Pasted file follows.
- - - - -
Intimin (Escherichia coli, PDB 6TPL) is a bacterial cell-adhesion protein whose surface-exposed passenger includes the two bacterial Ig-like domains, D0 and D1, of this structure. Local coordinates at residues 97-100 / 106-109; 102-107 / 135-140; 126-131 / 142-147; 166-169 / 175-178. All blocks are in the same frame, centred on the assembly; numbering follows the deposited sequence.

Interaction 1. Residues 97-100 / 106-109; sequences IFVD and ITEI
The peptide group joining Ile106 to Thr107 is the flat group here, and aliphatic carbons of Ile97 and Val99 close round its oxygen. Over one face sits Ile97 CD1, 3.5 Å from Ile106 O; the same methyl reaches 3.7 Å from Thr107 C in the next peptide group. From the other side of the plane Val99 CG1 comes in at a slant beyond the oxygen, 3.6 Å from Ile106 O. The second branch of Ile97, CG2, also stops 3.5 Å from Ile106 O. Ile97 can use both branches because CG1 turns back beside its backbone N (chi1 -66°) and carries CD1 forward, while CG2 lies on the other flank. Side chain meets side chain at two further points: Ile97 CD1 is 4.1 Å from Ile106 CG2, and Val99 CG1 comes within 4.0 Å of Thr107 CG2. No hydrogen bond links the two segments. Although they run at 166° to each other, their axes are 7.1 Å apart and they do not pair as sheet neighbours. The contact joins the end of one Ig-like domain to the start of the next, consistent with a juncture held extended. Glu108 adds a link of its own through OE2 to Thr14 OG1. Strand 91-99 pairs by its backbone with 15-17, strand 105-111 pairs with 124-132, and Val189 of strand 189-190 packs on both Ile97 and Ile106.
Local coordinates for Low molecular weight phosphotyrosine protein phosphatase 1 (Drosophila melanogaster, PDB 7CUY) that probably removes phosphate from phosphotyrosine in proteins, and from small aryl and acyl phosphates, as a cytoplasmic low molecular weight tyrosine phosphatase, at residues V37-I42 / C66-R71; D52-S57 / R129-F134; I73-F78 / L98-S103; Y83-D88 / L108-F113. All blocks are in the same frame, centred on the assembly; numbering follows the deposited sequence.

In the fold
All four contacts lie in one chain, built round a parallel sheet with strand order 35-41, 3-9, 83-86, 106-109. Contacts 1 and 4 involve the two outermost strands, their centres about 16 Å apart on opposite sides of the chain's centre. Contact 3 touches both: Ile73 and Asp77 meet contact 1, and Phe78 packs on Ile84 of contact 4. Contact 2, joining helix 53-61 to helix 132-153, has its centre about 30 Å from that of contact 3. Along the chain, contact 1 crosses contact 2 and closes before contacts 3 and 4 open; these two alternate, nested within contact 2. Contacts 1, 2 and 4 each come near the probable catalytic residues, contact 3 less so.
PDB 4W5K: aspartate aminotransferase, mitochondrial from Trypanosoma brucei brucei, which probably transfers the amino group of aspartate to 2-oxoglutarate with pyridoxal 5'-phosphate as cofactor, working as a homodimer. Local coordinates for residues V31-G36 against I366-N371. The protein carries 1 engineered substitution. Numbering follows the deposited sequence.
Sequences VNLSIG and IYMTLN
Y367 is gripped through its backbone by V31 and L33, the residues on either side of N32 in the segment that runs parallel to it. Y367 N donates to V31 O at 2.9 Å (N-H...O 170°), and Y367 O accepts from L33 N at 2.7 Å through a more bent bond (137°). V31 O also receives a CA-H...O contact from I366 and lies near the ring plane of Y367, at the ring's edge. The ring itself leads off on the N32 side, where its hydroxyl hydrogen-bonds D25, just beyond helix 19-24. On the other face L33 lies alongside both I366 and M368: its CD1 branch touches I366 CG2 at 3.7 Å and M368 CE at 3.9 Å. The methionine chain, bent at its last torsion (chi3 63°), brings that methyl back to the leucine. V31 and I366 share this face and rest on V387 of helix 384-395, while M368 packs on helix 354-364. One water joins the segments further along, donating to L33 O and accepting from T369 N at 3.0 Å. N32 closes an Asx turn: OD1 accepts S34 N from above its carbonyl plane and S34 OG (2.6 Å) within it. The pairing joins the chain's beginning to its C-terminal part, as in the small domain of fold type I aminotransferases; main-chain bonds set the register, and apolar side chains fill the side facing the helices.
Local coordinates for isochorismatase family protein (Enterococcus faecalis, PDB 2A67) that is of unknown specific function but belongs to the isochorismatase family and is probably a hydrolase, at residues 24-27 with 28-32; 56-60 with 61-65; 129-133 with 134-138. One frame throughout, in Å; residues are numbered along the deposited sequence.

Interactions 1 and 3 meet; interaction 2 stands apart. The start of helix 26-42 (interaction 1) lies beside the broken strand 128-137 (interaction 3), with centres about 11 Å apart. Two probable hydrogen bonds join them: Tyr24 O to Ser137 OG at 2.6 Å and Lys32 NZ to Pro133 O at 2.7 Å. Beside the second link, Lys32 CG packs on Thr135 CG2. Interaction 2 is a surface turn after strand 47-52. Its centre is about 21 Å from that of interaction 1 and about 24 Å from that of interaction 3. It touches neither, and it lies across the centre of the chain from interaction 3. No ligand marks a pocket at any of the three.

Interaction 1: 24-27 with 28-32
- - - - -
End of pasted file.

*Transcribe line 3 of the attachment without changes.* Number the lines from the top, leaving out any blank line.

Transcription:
The peptide group joining Ile106 to Thr107 is the flat group here, and aliphatic carbons of Ile97 and Val99 close round its oxygen. Over one face sits Ile97 CD1, 3.5 Å from Ile106 O; the same methyl reaches 3.7 Å from Thr107 C in the next peptide group. From the other side of the plane Val99 CG1 comes in at a slant beyond the oxygen, 3.6 Å from Ile106 O. The second branch of Ile97, CG2, also stops 3.5 Å from Ile106 O. Ile97 can use both branches because CG1 turns back beside its backbone N (chi1 -66°) and carries CD1 forward, while CG2 lies on the other flank. Side chain meets side chain at two further points: Ile97 CD1 is 4.1 Å from Ile106 CG2, and Val99 CG1 comes within 4.0 Å of Thr107 CG2. No hydrogen bond links the two segments. Although they run at 166° to each other, their axes are 7.1 Å apart and they do not pair as sheet neighbours. The contact joins the end of one Ig-like domain to the start of the next, consistent with a juncture held extended. Glu108 adds a link of its own through OE2 to Thr14 OG1. Strand 91-99 pairs by its backbone with 15-17, strand 105-111 pairs with 124-132, and Val189 of strand 189-190 packs on both Ile97 and Ile106.